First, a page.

Process Cleaning Magazine
© 2013 AMT-The Association For Manufacturing Technology
There are many types of drying systems, but all seek the same result—removal of liquids (generally water) from part surfaces both external and internal. Just as cleaning agents are chosen based on the particular soils to be removed as well as the substrate from which they are removed, selecting a drying process should be based on multiple factors. These considerations include which cleaning agents are used (aqueous, semi-aqueous, or solvent); materials the part is made of (metals, plastics, composites); part geometry and final drying requirements (still-wet, dry “to the touch,” or a specific high-level dryness requirement); production line configuration (batch process, continuous line, or assembly line); and operating costs and capital expenditures. The following is a brief overview of many of the options availabe in the world of drying.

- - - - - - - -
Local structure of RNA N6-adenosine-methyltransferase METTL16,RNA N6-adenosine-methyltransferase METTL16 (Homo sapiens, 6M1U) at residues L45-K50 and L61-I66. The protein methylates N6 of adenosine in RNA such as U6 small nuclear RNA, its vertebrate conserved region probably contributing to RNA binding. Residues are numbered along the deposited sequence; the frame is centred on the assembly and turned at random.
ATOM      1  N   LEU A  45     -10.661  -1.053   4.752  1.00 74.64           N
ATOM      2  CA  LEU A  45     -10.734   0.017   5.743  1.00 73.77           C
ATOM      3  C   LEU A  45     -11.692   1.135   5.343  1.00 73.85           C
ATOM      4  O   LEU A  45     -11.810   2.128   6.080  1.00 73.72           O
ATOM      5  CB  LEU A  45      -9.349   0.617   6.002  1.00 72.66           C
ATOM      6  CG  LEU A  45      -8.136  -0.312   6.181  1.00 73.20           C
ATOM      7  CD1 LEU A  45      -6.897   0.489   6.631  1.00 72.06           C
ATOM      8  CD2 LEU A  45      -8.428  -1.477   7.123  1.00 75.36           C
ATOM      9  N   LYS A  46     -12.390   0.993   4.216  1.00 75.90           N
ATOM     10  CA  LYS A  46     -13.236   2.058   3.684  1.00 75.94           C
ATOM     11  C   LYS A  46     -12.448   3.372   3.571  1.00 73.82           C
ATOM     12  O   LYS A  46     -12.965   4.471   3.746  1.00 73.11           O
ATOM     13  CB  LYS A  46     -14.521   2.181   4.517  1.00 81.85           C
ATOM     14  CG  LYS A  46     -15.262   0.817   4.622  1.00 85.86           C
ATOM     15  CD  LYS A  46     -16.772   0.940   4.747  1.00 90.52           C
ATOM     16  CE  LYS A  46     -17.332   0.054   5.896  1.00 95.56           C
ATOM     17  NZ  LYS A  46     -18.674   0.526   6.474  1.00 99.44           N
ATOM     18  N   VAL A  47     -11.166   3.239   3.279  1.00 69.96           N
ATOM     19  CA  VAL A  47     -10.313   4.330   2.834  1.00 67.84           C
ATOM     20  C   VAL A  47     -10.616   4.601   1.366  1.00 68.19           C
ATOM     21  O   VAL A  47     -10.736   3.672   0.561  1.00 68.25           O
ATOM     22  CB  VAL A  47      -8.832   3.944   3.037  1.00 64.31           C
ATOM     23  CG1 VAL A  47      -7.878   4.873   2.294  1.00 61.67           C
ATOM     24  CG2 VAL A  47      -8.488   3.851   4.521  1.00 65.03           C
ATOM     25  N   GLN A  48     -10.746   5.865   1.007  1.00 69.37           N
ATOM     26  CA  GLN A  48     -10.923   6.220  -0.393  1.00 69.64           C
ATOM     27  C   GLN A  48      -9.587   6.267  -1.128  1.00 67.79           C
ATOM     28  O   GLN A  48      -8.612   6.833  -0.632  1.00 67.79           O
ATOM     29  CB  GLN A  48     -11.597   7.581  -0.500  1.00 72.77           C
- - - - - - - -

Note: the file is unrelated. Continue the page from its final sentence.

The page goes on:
Generally considered to be best for small-scale drying of parts, a compressed air system is composed of several major sub-systems, including the compressor, prime mover, controls, treatment equipment and accessories, and the distribution system. The compressor is the mechanical device that takes in ambient air and increases its pressure. The prime mover powers the compressor with a minimum of 10 psi. Controls serve to regulate the amount of compressed air being produced. The treatment equipment removes contaminants from the compressed air, and accessories keep the system operating properly. Distribution systems are analogous to wiring in the electrical world—they transport compressed air to where it is needed. Compressed air storage can also serve to improve system performance and efficiency.